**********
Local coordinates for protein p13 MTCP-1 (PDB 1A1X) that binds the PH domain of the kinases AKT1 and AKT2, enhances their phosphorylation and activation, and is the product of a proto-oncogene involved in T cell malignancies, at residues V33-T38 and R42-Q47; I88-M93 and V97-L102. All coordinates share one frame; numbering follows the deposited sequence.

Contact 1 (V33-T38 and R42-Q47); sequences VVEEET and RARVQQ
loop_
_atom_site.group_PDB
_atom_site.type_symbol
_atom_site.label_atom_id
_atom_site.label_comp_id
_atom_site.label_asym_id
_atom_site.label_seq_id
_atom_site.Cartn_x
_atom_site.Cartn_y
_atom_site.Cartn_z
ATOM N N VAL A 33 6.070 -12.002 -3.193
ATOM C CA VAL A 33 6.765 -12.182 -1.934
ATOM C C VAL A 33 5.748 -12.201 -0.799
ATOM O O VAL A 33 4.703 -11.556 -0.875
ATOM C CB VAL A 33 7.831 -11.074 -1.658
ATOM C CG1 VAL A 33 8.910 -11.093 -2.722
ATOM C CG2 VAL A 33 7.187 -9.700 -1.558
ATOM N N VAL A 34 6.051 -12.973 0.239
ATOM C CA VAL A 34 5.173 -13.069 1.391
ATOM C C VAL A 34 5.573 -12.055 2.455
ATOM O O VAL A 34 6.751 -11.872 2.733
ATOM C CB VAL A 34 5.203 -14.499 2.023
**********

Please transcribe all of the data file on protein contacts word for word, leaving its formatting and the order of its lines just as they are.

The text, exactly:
Local coordinates for protein p13 MTCP-1 (PDB 1A1X) that binds the PH domain of the kinases AKT1 and AKT2, enhances their phosphorylation and activation, and is the product of a proto-oncogene involved in T cell malignancies, at residues V33-T38 and R42-Q47; I88-M93 and V97-L102. All coordinates share one frame; numbering follows the deposited sequence.

Contact 1 (V33-T38 and R42-Q47); sequences VVEEET and RARVQQ
loop_
_atom_site.group_PDB
_atom_site.type_symbol
_atom_site.label_atom_id
_atom_site.label_comp_id
_atom_site.label_asym_id
_atom_site.label_seq_id
_atom_site.Cartn_x
_atom_site.Cartn_y
_atom_site.Cartn_z
ATOM N N VAL A 33 6.070 -12.002 -3.193
ATOM C CA VAL A 33 6.765 -12.182 -1.934
ATOM C C VAL A 33 5.748 -12.201 -0.799
ATOM O O VAL A 33 4.703 -11.556 -0.875
ATOM C CB VAL A 33 7.831 -11.074 -1.658
ATOM C CG1 VAL A 33 8.910 -11.093 -2.722
ATOM C CG2 VAL A 33 7.187 -9.700 -1.558
ATOM N N VAL A 34 6.051 -12.973 0.239
ATOM C CA VAL A 34 5.173 -13.069 1.391
ATOM C C VAL A 34 5.573 -12.055 2.455
ATOM O O VAL A 34 6.751 -11.872 2.733
ATOM C CB VAL A 34 5.203 -14.499 2.023